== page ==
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      Giant Brachial Aneurysm after Arteriovenous Fistula Ligation: A Review of the Different Surgical Approaches

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          The aim of this paper is to describe the case of a patient successfully treated for left brachial arterial aneurysm occurring 15 years after renal transplantation and consequent 8 years after arteriovenous fistula (AVF) ligation. We describe our experience and our surgical approach. A 45-year-old man presented to our attention for a large pulsatile formation on the volatile face of the left forearm, which he reported to have enlarged in the last year. He had a history of chronic renal impairment in 2000, then AVF for dialysis was realized, and he was finally addressed to kidney transplantation in 2004. In 2011 the AVF was ligated. We observed absence of radial pulse and direct flow on the ulnar artery; a large pulsatile formation was evident along the course of the left brachial artery, associated with forearm venous dilatation. Doppler ultrasound showed fusiform aneurysm of the brachial artery with 3.5 cm diameter and longitudinal extension of 5 cm up to the brachial bifurcation. We removed the brachial aneurysm, with a venous bypass on the ulnar artery. The patient was discharged in good general condition on the second postoperative day. At 1- and 6-month follow-up he had complete recovery with graft patency, without any neurological impairment and with a good esthetic result. An open surgical repair with great saphenous vein interposition seems to be the best choice in terms of patency and perioperative morbidity.

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          Most cited references 28

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          Management of true aneurysms distal to the axillary artery.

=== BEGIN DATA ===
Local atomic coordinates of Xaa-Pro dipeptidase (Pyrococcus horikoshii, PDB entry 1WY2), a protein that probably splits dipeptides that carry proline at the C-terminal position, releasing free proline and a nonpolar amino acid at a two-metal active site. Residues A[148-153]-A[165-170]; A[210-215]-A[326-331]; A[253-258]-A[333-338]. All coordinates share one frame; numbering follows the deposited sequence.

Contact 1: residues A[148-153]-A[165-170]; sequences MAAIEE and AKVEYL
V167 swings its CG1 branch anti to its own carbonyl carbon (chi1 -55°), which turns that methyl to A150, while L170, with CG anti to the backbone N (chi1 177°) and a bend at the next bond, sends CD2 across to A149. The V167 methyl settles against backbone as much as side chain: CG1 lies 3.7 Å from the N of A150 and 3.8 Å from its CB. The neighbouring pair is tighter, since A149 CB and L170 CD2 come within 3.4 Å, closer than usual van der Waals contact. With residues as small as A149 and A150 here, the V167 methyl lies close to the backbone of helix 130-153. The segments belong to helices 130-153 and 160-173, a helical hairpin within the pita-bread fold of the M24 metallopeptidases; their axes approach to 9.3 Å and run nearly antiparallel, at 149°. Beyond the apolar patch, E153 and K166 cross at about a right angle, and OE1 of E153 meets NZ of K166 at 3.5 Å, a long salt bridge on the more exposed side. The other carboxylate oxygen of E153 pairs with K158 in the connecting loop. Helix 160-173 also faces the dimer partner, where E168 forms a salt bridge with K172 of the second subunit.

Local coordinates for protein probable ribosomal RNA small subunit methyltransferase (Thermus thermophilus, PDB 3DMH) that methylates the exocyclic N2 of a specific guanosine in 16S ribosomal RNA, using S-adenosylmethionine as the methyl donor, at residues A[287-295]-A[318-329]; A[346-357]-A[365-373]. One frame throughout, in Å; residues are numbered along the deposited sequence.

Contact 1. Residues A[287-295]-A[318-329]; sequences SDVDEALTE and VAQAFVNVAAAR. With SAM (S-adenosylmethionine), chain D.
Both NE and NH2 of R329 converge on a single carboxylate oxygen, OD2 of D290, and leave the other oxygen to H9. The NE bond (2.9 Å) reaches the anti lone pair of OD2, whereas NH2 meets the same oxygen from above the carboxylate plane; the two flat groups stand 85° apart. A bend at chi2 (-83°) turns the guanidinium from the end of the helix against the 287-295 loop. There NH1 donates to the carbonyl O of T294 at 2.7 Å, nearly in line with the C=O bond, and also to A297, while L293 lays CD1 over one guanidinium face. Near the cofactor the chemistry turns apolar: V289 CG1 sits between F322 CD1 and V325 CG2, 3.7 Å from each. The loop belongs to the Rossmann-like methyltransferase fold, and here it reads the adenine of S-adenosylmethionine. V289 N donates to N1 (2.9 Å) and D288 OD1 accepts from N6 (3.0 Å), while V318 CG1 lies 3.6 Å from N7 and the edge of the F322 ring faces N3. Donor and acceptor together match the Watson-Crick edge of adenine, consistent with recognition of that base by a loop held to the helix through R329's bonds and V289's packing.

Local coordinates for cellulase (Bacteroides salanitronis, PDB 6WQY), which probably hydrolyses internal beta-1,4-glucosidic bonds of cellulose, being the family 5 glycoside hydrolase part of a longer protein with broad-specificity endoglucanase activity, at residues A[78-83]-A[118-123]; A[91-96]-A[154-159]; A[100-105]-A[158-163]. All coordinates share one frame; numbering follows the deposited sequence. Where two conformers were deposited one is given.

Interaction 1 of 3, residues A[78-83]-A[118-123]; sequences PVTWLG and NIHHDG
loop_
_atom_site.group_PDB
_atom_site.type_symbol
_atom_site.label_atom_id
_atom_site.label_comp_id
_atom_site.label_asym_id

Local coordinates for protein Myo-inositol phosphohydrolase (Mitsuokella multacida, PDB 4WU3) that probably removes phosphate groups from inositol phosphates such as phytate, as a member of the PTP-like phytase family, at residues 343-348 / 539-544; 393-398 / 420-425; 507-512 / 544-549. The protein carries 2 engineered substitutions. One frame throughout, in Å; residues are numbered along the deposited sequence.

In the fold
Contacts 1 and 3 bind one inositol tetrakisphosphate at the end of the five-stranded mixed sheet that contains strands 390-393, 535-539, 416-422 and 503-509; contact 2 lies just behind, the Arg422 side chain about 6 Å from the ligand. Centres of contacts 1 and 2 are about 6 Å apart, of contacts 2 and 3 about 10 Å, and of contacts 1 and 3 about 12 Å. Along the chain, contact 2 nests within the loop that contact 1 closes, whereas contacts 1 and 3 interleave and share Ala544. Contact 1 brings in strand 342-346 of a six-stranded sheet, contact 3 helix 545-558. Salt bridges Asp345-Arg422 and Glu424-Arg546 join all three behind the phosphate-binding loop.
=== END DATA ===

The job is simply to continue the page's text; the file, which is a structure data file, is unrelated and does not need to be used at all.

To delineate management strategies and outcomes for true aneurysms involving arteries of the upper extremity distal to the axillary artery. The management of these rare lesions has not been well established in the literature. Retrospective chart review was performed at tertiary referral centers. All patients who received the diagnosis of true upper extremity aneurysms distal to the axillary artery between 1975 and 1995 were included in the review. Nineteen patients were found; seven were excluded because no confirmatory diagnostic imaging study or operative exploration was performed. This represents the largest reported series of true upper extremity arterial aneurysms. Twelve patients (9 men or boys) had 12 confirmed true aneurysms of the brachial or more distal arteries. The average diameters were as follows: brachial artery 4.6 cm, radial artery 2.0 cm, ulnar artery 1.4 cm, and digital artery 0.8 cm. The mean age was 51 years (range, 10 to 86 years). The most common presentation was the presence of a mass. This occurred among eight patients (67%). Four patients (33%) reported pain or paresthesia. One patient (8%) had cold intolerance only. Three patients (25%) had thromboembolic complications. Complications did not consistently correlate with size or presence of intramural thrombus. Three aneurysms (25%) were initially managed nonoperatively and followed for a mean period of 71 months. One of these required operative repair after 5 months because of progressive pain. Ten patients (83%) were treated surgically as follows: five underwent ligation and excision only, and five underwent excision and revascularization. Morbidity was minimal, and there were no perioperative deaths. True arterial aneurysms of the upper extremity distal to the axillary artery are rare and most commonly caused by blunt trauma. Fifty-eight percent of these lesions present with symptoms or complications. Thirty-three percent of asymptomatic lesions later become symptomatic. These factors combined with the minimal morbidity associated with repair suggest that operative repair should be routinely performed for these aneurysms. Revascularization can be performed selectively.